The Great Wave off Kanagawa, Hokusai 1830-1831
The sale of Hokusai's famous "Great Wave" print for $2.8 million at Christie's sets a new record. On Tuesday, a woodblock print by Katsushika Hokusai sold at Christie's in New York for $2.8 million. The print, which was only expected to sell for between $500,000 and $700,000, set a new record high price at the sale. The price went up because six bidders fought for the job for thirteen minutes. The winner was an unknown person who bid over the phone. The last time the print went up for auction, in 2021, it made ten times as much as its low estimate, which was $150,000. It brought in $1.6 million. Hokusai's most famous piece is the Great Wave off Kanagawa, a woodblock print made between 1830 and 1832. In it, people on a boat going to Tokyo face a tsunami, and Mount Fuji can be seen in the background.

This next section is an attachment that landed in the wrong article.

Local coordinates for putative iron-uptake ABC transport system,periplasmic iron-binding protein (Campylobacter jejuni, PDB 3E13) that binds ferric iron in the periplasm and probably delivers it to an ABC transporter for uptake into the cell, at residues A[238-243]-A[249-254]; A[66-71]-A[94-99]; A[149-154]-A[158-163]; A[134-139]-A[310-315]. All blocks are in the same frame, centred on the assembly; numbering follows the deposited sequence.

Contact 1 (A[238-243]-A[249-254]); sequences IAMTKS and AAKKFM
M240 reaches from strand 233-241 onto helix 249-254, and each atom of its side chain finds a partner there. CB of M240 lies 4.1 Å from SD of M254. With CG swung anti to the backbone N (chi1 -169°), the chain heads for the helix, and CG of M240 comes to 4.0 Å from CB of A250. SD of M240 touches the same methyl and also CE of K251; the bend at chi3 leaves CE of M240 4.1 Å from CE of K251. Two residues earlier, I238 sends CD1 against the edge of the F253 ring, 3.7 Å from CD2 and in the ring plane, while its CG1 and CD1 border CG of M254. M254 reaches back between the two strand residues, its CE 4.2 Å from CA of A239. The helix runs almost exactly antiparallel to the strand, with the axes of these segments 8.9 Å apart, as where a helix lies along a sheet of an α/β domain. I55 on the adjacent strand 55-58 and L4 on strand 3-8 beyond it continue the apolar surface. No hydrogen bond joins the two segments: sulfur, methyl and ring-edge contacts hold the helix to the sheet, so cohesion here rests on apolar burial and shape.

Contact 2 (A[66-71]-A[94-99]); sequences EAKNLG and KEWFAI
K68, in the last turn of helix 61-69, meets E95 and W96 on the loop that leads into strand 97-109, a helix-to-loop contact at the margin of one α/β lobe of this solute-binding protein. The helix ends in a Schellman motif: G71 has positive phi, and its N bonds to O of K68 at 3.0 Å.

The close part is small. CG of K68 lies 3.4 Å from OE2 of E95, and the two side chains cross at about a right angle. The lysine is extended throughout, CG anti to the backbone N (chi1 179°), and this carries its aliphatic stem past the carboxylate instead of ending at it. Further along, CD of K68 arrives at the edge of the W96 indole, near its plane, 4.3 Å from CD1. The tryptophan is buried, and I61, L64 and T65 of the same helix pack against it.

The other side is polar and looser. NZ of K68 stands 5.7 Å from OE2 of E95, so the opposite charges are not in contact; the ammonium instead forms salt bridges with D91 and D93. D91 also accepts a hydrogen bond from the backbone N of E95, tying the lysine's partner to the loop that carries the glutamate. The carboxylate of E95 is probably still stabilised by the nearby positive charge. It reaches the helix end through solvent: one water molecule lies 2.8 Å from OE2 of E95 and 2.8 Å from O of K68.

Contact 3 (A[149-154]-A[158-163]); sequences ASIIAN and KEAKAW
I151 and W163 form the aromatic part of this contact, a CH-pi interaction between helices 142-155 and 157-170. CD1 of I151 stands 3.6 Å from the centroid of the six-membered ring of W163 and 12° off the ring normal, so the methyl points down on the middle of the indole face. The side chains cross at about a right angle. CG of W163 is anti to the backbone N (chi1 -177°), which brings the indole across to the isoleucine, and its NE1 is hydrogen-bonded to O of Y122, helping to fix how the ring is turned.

The wave prints that Hokusai started making in the early 1800s are some of his most well-known works. They were put on the market in Europe around the middle of the 19th century. When the Great Wave print was first made, the artist was in his 70s and in need of money. Today, Japanese collectors are especially interested in the Great Wave. It's not clear how many copies of the print were made or how many are still around. The ones that are most valuable, though, are the early ones. Their lines are sharper because the woodblock that was used to make them hadn't worn down yet, and they also have a soft cloud outlined against a pink sky, like the one that just sold.